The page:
Following up on last week’s post, some related notes on the dictators of the interwebs. Because once you’re done Photoshopping those propaglamour shots, where else do you turn but to Instagram?
Slate posted a round-up video of Assad & his cohort are getting up to on Instagram a few months ago. Yes, dictators on Instagram is a thing. You can fill up your phone with a choice curation of photos from the British Monarchy, POTUS and FLOTUS, and Assad and his buddies. Like Chechnya’s Ramzan Kadyrov (he’s really into animals) and Gulnara Karimova, the daughter of the Uzbek leader and apparently the most hated person in the country. Oh, and was that our favourite useful-idiot-du-jour, Gerrard Depardieu, palling around with Kadyrov and Karimova? Uh-huh. From my Russia files, here he is shilling for the banks.
Fact: The British Monarchy Instagram has 30,199 followers to the Syrians’ 40,104 followers. Who are these people?
There’s some argument to be made that the “you-talk-I’ll-talk-back” nature of the internet, and social media in particular, will act as some kind of equalizing force in these types of situations. The Atlantic’s Megan Garber makes that argument, because, yes, it’s true that no one ever scrawled “baby killer” next to a photo of Stalin. But comments like “Future baby killer” and “He looks like a pig. I can see the resemblance.” – don’t they just sound like just another day in the life of a comment troll? I doubt anyone over there is listening the feedback of the anonymous internet, and meanwhile, they’re still gassing their people (Oh yeah, remember that?).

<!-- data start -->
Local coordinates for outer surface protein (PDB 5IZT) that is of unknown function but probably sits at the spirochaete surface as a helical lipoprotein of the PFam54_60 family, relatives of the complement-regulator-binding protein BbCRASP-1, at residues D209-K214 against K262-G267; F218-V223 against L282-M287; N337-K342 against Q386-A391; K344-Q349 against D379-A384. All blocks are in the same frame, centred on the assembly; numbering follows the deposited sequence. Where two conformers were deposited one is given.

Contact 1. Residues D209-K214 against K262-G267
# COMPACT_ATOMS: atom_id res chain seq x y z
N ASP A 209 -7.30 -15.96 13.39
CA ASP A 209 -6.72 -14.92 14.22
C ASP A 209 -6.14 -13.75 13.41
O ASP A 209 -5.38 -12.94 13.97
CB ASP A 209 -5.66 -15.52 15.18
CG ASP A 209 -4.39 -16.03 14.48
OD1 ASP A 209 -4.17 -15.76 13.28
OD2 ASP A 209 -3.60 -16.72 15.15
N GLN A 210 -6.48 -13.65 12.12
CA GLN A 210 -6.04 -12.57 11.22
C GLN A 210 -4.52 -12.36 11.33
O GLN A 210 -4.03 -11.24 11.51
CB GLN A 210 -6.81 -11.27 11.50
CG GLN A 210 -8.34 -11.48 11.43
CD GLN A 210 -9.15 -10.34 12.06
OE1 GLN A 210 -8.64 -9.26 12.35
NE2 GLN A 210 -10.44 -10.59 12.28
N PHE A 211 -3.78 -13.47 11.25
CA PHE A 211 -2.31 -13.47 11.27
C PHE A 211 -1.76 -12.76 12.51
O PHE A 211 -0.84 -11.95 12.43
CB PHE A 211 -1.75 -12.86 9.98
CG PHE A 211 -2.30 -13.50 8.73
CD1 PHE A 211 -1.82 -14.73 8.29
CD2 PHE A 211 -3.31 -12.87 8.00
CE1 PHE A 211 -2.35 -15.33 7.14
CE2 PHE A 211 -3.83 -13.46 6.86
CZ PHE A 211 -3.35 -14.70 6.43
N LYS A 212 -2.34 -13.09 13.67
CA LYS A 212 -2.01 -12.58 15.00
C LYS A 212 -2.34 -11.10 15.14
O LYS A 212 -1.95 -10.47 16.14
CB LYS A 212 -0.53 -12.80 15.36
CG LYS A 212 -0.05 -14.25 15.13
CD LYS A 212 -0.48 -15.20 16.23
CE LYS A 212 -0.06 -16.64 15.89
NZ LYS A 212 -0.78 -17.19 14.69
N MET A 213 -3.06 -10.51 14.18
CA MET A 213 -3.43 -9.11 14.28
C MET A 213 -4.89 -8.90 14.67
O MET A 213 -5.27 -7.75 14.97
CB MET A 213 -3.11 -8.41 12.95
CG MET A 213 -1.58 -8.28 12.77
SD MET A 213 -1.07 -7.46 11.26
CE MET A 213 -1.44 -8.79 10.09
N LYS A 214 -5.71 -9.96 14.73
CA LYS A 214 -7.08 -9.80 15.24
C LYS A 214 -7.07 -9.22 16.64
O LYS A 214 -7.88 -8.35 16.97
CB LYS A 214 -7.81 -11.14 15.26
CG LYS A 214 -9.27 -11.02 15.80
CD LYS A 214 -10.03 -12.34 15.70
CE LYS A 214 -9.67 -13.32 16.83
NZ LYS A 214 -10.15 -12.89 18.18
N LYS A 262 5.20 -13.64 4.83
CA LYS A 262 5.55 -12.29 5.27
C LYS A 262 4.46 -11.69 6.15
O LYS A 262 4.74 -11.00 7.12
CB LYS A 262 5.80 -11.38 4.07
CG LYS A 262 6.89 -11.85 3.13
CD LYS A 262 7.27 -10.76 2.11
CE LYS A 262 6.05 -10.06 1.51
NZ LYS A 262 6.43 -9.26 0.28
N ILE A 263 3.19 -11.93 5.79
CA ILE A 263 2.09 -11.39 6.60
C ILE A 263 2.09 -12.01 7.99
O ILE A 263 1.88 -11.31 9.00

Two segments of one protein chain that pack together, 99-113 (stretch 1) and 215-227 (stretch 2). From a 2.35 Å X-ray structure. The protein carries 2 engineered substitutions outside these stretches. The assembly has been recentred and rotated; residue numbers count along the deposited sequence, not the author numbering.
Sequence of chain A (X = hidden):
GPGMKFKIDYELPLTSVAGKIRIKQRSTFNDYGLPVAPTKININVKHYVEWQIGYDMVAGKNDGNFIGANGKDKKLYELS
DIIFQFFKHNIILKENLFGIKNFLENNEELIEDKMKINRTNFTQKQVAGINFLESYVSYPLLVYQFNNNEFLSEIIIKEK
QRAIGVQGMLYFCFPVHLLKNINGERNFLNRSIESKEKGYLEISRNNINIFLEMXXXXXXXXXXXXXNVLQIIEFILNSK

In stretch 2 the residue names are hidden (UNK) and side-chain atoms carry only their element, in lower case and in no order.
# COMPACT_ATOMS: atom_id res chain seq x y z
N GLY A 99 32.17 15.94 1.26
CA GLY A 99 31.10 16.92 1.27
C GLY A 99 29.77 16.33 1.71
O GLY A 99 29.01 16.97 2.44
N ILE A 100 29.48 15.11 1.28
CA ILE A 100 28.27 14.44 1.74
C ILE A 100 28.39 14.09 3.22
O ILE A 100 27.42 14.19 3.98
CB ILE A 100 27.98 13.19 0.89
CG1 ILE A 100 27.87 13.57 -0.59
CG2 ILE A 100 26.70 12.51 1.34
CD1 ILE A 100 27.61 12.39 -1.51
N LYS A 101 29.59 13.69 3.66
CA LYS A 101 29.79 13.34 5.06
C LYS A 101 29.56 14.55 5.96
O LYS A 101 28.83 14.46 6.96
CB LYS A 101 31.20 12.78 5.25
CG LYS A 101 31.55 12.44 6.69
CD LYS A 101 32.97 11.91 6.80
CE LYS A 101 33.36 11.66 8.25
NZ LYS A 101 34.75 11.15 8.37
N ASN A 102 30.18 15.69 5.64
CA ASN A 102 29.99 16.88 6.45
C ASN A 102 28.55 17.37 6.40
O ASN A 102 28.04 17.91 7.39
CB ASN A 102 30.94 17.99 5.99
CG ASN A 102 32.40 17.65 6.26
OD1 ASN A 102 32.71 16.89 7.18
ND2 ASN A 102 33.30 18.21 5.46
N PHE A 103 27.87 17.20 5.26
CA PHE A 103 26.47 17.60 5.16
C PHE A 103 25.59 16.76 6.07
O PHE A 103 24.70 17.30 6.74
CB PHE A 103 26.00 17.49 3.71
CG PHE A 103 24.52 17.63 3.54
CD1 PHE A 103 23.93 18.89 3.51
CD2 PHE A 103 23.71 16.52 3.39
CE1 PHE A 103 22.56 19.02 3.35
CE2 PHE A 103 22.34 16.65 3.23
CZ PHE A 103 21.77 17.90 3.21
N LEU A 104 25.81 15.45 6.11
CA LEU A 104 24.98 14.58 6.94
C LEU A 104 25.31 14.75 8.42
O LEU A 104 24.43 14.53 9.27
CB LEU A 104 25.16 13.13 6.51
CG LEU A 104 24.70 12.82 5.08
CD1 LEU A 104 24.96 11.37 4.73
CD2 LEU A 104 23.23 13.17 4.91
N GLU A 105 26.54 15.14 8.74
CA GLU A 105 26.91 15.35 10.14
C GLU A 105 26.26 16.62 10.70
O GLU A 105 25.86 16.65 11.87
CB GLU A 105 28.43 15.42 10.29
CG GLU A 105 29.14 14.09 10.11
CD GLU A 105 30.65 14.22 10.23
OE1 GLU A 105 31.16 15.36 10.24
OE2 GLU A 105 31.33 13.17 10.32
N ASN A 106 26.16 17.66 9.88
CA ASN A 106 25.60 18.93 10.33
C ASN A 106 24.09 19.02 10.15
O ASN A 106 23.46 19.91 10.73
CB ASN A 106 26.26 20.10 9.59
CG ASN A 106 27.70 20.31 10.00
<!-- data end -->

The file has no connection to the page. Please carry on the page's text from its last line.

In other words, even when we think we’ve evolved slightly beyond our armchair takedowns via memes and Photoshops à la Kim Jong-Un, we haven’t accomplished all that much more.
What’s striking about these Instragram feeds is that they’re all doing the exact same thing as the rest of us do on Instagram – upgrading our lives via filter. Look at Karimova’s yoga pose, shown here, screaming “See, I’m just like the rest of you!” Yuh-huh. But alongside the ego-stoking, the feeds also reveal that all these madmen (and women) know they have an image problem, and they just can’t help themselves – they really, really, really want us to like them. The feeds are staged and scripted, but also awkwardly personal. It’s a sharp departure from the grandstanding and political speeches of the past.
On that note, re-upping this piece I wrote for Tablet Magazine on old-school dictators – you know, when propaganda meant speeches, films and songs – and their iPhone apps. At that time, I wrote about how creepy it was to find Stalin piping into my home through my phone. It turns out that far, far more disturbing is real-time shots of Assad and his family while his country bleeds.
I’ve read that North Korea’s state-sponsored TV is auto-blasted into every citizen’s living room. Will people one day be forced to follow Assad or Kim Jong-Un’s Instagrams and Twitters, a permanent scroll of propaganda right in your own pocket?